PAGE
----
H. Colleen Sinclair, a psychology professor at Mississippi State University, has researched this continuum. For her, the move from courtship to stalking is clear, no matter who the perpetrator. There are the everyday efforts—flirting, attentive emails and texts, phone calls—to form a relationship or reconcile one. Then there are surveillance and monitoring behaviors, when pursuers' motivations are a blend of love and anger. All along the way, frequency and degree matter: Is it one text a day or a hundred? A dozen roses or a roomful? Then there are the most extreme behaviors: trespassing, threats, harassment, coercion, and violence. At this point, "there's no romance," Sinclair says. "They are doing this to hurt. Once they move from surveillance to aggression, the line isn't blurry."
Pursuers may tell themselves that their stalking is a form of love or courtship, Sinclair allows, but that's "just like how we once talked about a rapist as the guy who is overwhelmed with passion." Today we have a similar myth about stalking. "People think it's about being so in love, you're not able to control yourself," she explains. "But you're driven by retaliation and obsession rather than love and idealization. Once you're aggressive, you're not idealizing, you're not in love. All that's left is the obsession."
Stalking is mostly seen as a crime against women, and for good reason. According to a 2010 National Intimate Partner and Sexual Violence survey, three times more women than men have been stalked. That still means there are plenty of male stalking victims. In fact, one in 19 men have been stalked, and about half reported that their stalkers were female. The definition of criminal stalking varies from state to state, but the three main criteria for the crime are repeated, unwanted, and intrusive behaviors; implicit or explicit threats; and causing fear. The study surveyed self-identified victims and was based on a definition of stalking as behavior that led them to feel very fearful.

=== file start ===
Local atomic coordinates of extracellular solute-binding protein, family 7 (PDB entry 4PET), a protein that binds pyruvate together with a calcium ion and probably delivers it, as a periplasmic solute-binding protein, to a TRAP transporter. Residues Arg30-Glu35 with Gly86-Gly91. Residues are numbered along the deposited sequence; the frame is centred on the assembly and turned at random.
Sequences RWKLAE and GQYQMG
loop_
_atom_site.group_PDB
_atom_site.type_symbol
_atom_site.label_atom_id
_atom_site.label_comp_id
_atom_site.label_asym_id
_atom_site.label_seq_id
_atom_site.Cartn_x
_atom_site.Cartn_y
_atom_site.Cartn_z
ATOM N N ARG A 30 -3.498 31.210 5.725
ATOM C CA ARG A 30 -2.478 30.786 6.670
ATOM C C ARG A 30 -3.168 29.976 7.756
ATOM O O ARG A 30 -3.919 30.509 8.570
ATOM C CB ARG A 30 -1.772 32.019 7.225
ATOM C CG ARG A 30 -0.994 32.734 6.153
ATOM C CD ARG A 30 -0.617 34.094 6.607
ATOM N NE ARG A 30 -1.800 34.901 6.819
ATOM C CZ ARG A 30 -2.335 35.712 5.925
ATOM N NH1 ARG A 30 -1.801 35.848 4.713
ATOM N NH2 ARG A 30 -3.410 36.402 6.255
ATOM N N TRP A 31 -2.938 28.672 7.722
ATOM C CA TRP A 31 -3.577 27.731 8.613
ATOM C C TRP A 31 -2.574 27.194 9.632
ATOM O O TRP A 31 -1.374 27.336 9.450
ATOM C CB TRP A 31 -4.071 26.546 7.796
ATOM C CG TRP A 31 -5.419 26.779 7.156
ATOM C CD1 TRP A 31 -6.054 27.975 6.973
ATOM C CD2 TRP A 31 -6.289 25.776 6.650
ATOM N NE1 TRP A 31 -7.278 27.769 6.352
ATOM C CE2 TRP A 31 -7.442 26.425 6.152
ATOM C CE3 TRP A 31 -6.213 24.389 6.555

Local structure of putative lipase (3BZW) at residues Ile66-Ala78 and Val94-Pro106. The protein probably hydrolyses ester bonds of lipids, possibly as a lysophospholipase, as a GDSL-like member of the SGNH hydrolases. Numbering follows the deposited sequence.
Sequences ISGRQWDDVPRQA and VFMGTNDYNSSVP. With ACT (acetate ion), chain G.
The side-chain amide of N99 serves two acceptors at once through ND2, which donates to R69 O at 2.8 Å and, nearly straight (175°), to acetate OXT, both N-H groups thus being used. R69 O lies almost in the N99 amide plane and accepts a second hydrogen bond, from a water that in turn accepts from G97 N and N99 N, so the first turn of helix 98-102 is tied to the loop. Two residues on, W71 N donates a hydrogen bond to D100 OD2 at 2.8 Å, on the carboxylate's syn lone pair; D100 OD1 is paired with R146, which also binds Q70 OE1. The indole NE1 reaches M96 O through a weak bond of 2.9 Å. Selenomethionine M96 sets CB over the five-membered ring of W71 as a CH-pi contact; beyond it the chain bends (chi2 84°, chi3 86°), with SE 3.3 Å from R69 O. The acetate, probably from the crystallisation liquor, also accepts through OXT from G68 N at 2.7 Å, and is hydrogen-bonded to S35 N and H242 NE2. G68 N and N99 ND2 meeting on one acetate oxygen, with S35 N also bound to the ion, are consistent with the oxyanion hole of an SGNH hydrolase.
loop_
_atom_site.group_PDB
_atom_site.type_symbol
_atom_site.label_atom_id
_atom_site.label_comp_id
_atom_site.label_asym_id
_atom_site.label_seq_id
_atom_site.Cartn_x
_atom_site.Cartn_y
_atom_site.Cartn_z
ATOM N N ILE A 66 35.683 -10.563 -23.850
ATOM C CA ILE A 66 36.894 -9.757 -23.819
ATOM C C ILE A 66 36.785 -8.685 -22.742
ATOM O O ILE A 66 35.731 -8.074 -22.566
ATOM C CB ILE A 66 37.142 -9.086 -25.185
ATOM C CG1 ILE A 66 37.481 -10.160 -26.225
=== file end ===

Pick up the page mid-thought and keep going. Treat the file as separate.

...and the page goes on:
Yet when researchers survey men and women about the different kinds of unwanted pursuit tactics they used, without taking into account the level of fear experienced by their targets, the gender breakdown looks very different. Women are just as likely as men to engage in a number of common stalking behaviors—and even more likely to resort to certain kinds. In one study, about one-third of women reported using “mild aggression”—threats, verbal abuse, and physical abuse—after a breakup, compared to about a quarter of men. In another set of findings on obsessive and intrusive behavior, the rate of women who stole or damaged property was twice the rate of men—and the rate of women who caused physical harm was almost three times higher.
Angela*, a translator in her mid-40s, met Heinrich at a run-down hostel in Augsburg while she was spending a year teaching in Germany. She was 25, and he was 29. “He had piercing blue eyes,” she says. “I remember not being able to look at him because his gaze was so bright.” He gave her his address in former East Berlin and encouraged her to visit. A couple of months later, she traveled to the city with a friend. They bought a bottle of wine and stopped by Heinrich’s apartment unannounced. The three spent the evening together. He invited Angela to return.
It was a time in her life when she felt unmoored. Her adolescence and early 20s had been consumed by a relationship with a much older man. Her job in Germany was giving her some badly needed confidence, but she also felt alone. The next time she was in Berlin, she met up with Heinrich and he kissed her. His assertiveness “marked him as a good beacon” for her, she remembered; he was what she thought she needed to feel more settled. And then she was smitten.
Heinrich visited her in Stuttgart, where she was teaching. They fell into bed—the beginning of an affair that would last just a few weeks. When she came to see him, he would greet her at the train with two bicycles. “East Berlin was all about bicycling, so I was riding around on my perfect Eastern European bicycle,” she says. “I dreamed what was happening into this fantasy, and he was providing the props for me to live it out.”